DX2018: Technology & Customer Experience

Posted by Gavin Stone on 6 April 2018

I recently attended the DX2018 conference in Auckland and came away pondering several key notions that resonated with me as I noticed common themes appearing through the day.

  • Firstly: There is a significant and widening gap between the development and real-world adoption of technology.
  • Secondly: Technology providers (and technology business units) need to understand the customer better.
  • And lastly: The technology is not that important, it’s how it can help that really matters.

All these points are to some degree related, and shed light on the salient opportunity before technology providers in today’s market.

Conference speakers and delegates talked openly about a significant gap in understanding between the customer, any organisational change needed (people, process, technology), and the executive / stakeholders.

The crucial point for me was that stakeholders need to better understand how technology would both; positively change the experience of the customer, and benefit the organisation.

Working in the technology sector, you’re confronted with the immense speed at which the market develops and releases new products and services. It’s impossible to match this with change in any organisation without taking actions to drive a step-change in behaviour and adoption, and even then, any organisation can only adopt a fraction of potential.

Back in 2016, Scott Brinker (Chief MarTec) coined a maxim aptly named martec’s law [1] in which he described how technology changes are exponential in growth, but organisational rate of change is logarithmic, or linear at best. In light of this, it becomes apparent that good technology management is about choosing which changes to absorb and doing so selectively. So back to the gap, the real opportunity for technology providers is to help organisations to determine which technologies are the right ones to absorb, and then to help them to execute.

Martecs Law

To do this, technology providers must understand the customer, and perhaps more importantly, their customer’s customer.  And to a far greater extent than most providers do today. Every organisation is continually trying to redefine its path, to shape itself, to carve out a position in what is a highly competitive market. In doing so they are attempting to deliver a service that meets or exceeds their customers’ needs and by delivering a fantastic experience, one unique to them. A 2017 MarTech Today [2] article noted that without engagement and the right application of technology, you’ll fail to deliver a customer experience that keeps consumers coming back for more. It’s no longer feasible to assume that any group of customers is the same, or to treat them the same, as their needs and motivations may be very different. To help a customer take any step-change in technology adoption you need to know how the customer’s customer could have a better experience and have their needs better met, before you can determine any technology solution.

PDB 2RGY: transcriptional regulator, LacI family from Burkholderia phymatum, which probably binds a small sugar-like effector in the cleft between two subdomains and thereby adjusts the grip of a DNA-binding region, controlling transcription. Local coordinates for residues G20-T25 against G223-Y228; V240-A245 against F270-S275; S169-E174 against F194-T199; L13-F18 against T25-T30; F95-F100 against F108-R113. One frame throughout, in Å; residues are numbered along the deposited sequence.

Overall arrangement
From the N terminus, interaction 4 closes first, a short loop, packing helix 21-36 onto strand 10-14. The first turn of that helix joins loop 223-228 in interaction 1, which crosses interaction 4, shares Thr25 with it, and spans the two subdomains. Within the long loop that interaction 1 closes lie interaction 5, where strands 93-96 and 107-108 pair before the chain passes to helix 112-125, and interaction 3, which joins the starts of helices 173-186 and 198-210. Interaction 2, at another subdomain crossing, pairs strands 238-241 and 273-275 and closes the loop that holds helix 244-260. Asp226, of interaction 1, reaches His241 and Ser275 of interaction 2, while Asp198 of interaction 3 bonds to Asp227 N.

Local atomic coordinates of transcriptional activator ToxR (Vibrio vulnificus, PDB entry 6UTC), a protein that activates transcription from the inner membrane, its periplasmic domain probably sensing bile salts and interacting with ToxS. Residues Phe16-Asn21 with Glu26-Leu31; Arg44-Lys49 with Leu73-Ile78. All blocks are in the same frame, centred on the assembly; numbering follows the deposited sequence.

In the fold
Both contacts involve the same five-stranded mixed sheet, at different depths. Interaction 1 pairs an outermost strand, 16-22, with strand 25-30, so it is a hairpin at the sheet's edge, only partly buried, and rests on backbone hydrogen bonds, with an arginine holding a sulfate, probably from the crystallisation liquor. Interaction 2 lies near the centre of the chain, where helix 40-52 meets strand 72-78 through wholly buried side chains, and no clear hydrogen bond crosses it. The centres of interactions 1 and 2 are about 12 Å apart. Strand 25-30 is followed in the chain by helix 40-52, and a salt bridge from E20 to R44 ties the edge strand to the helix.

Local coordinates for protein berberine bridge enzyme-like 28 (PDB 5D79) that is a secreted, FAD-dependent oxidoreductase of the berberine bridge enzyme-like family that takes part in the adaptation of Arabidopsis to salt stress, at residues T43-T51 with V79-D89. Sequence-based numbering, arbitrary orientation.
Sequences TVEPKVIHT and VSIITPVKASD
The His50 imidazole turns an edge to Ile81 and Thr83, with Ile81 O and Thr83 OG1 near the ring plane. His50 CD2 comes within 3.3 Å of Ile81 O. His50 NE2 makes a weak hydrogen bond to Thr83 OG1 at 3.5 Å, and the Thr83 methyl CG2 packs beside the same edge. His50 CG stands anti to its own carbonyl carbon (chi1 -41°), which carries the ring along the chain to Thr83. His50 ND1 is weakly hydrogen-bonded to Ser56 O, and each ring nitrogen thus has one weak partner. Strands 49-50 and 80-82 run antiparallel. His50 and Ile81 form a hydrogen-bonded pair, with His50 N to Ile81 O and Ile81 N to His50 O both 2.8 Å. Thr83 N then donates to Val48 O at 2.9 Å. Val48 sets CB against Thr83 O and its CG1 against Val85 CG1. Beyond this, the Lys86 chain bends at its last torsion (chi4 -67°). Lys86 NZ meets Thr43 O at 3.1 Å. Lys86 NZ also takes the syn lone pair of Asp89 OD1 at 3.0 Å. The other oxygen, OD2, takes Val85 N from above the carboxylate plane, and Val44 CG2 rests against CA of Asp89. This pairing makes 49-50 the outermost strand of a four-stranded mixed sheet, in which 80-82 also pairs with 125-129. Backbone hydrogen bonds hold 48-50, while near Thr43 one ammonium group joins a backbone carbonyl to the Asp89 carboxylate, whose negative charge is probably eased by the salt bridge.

It’s easy in the technology market to get caught up in the hype, to start talking about blockchain and AI, and it’s easy to make generalised comments to customers to educate and inform them on these technologies. But the customer ultimately doesn’t care! The customer cares about the experience that results from the technology, and the follow-on impact of that. We all, as customers of someone, have reasonably simple needs, and it’s about determining how to better meet or exceed these needs, aligning any change to these, and using technology where appropriate to bring this about. I have no doubt that most customers are thinking about their customer’s needs – the technology providers need to think less about pitching the merits of technology to their customer, and more about how it will better the customer’s customer, and their needs.

Technology vendors are still perceived as having difficulty in determining how to help. They are great at driving technology development and release, however not so good at relating how this development will help any organisation or their customers, and even worse at communicating this. The widening gap between technology development/hype and reality / implementation does however provide opportunities for those organisations that can develop an intimate relationship with their customers such that they are trusted to understand their customer’s customer and how to address their simple needs.

Technology organisations that can demonstrate that they are the safest pair of hands in delivering customer-aligned innovative thinking, through to technology adoption / operations are well positioned to take advantage of the widening gap.

[1] https://chiefmartec.com/2016/11/martecs-law-great-management-challenge-21st-century/